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June 11, 2008

Teachers' and agricultural workers' unions join forces to demand rural education for all

For millions of rural children quality education remains just a distant dream. Figures from Education For All (EFA) Global Monitoring Report 2007 show that the children most likely not in school or to drop out of school live in rural areas and come from the poorest households. Data from a number of African countries looking at 10 -19 year olds suggest that poor or rural children are ten times more likely to drop out than urban or richer children.

This backs up earlier findings of the 2006 Millenium Development Goal (MDGs) Report which stated that whilst progress is being made in improving access to primary education, there are disparities in progress, and that the poorest, often those in rural areas, were being left behind. The report stated that “High rates of poverty in rural areas limit educational opportunities because of demands for children’s labour, low levels of parental education and lack of access to good quality schooling”.

The lack of educational opportunities has to be seen against the background of widespread child labour in rural areas, agriculture being the biggest single user, accounting for 70% of the world's child labour. Agriculture is one of the most dangerous industries to work in terms of deaths, injuries and work-related ill health, and many of these children work in hazardous child labour that puts their health and safety at risk, including work-related health problems that can carry on into adulthood. Withdrawing children from hazardous work and getting them into schools is not a straightforward or easy process. Children have often fallen behind educationally and require special education services. A period of rehabilitation before they can be fully integrated into the educational system may also be required. All this places extra burdens on teachers and schools, and of course resources must be available.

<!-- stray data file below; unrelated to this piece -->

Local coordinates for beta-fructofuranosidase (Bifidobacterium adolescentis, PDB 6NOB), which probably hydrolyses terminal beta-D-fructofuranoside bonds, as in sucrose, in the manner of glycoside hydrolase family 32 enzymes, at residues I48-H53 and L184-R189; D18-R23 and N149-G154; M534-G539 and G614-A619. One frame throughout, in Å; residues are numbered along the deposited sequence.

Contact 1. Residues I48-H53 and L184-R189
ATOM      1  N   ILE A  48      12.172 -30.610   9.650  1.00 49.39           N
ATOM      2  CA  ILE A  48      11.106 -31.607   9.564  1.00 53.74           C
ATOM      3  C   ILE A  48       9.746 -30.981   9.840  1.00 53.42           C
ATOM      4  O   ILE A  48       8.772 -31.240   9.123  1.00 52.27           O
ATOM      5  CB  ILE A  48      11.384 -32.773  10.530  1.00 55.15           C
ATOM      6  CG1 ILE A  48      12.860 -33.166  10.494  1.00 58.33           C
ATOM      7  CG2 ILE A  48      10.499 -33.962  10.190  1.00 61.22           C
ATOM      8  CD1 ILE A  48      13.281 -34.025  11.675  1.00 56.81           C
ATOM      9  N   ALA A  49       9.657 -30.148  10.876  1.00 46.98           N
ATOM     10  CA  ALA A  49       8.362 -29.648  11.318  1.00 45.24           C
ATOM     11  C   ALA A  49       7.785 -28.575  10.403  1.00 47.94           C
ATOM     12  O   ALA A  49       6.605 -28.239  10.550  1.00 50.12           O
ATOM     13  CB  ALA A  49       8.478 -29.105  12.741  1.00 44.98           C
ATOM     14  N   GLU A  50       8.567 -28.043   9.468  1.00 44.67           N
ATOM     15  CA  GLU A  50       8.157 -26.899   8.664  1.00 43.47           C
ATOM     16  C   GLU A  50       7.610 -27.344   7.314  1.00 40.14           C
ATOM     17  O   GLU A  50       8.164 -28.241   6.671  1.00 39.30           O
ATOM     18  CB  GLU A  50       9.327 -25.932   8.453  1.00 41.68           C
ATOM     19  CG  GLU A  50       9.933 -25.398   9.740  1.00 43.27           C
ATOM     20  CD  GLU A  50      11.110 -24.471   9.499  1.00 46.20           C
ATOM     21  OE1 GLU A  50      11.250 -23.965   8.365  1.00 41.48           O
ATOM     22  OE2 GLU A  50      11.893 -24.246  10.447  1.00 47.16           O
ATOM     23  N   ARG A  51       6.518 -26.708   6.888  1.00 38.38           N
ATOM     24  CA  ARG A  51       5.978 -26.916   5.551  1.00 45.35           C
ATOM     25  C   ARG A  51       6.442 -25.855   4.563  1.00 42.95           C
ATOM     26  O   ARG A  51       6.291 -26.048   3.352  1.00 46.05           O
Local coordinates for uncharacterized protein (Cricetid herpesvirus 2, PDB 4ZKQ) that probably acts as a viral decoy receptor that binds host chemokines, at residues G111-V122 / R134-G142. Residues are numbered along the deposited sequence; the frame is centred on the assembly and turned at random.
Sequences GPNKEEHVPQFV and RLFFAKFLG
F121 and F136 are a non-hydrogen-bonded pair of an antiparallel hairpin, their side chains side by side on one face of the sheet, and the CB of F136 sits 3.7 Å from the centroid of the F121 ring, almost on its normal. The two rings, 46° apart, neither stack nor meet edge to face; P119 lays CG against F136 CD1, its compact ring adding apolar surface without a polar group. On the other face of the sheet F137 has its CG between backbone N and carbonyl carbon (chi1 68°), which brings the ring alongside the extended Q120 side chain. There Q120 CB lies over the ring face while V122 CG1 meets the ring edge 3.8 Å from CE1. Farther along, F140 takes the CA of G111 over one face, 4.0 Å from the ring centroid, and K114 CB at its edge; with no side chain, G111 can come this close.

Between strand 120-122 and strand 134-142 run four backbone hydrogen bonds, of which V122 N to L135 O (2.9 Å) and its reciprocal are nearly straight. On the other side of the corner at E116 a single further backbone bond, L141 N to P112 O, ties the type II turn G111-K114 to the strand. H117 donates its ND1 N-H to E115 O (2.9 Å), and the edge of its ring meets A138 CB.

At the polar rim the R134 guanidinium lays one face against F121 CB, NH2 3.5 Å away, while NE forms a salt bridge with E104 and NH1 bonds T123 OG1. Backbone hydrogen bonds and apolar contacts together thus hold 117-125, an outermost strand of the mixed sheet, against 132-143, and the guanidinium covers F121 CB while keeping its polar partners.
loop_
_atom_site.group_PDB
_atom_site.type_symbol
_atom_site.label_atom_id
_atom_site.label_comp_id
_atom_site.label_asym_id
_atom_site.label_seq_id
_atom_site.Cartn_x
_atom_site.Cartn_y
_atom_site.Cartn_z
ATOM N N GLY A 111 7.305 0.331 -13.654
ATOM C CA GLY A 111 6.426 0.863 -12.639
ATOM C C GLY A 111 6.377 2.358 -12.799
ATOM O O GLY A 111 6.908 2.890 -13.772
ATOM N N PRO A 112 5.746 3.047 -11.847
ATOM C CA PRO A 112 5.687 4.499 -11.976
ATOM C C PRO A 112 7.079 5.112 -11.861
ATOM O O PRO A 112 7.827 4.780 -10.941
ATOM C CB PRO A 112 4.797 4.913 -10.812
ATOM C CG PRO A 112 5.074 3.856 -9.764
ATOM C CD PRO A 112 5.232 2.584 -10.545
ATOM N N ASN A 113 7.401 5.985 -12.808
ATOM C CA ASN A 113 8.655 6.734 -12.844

Working in rural schools is more difficult than teaching in urban areas, mainly because of poor living and working conditions. This can be de-motivating. Consequently rural schools have fewer qualified and experienced teachers, and teacher turnover is high. (24 countries of 176 countries with data have more than 40 pupils per teacher, 20 of which are in sub-Saharan Africa (2008). Pupil/teacher ratios (PTR) above 40:1 usually mean that countries have too few teachers, that teachers are overstretched, and that the quality of teaching and learning suffers. The 2007 report says that consideration should be given to incentives that attract teachers to rural areas.

The needs of girl children have to be addressed. Their brothers often get priority for attending school and girls are expected to help in the fields or go into domestic service. In 2005, a UNESCO/UNICEF survey found that in Africa about 50% of urban boys complete grade 7, but only 7% of rural girls. Again, too few female teachers, who are important role models for girls to stay in school, is a problem especially for rural education.

To mark WDACL 2008, EI and IUF have agreed to a plan of work which will focus on:

• Awareness raising about child labor in rural communities, including with teachers;

• Building local level links between teachers' unions and agricultural workers unions;

• Campaigning and lobbying governments to improve rural education.

Some work has already been done. In Kyrgyzstan, the Agricultural Workers Union works together with the Teachers Union on the elimination of child labour in agriculture. Teachers monitor the school attendance during harvest and organise meetings with parents, where they inform them about the negative effects of labour on children’s health and schooling.

EI and IUF welcome the conclusions of this year's ILC discussion on rural employment for poverty reduction which state that public policy should provide access to quality, compulsory, free basic public education. Further, the report recognises that quality education is the key tool in eliminating child labour.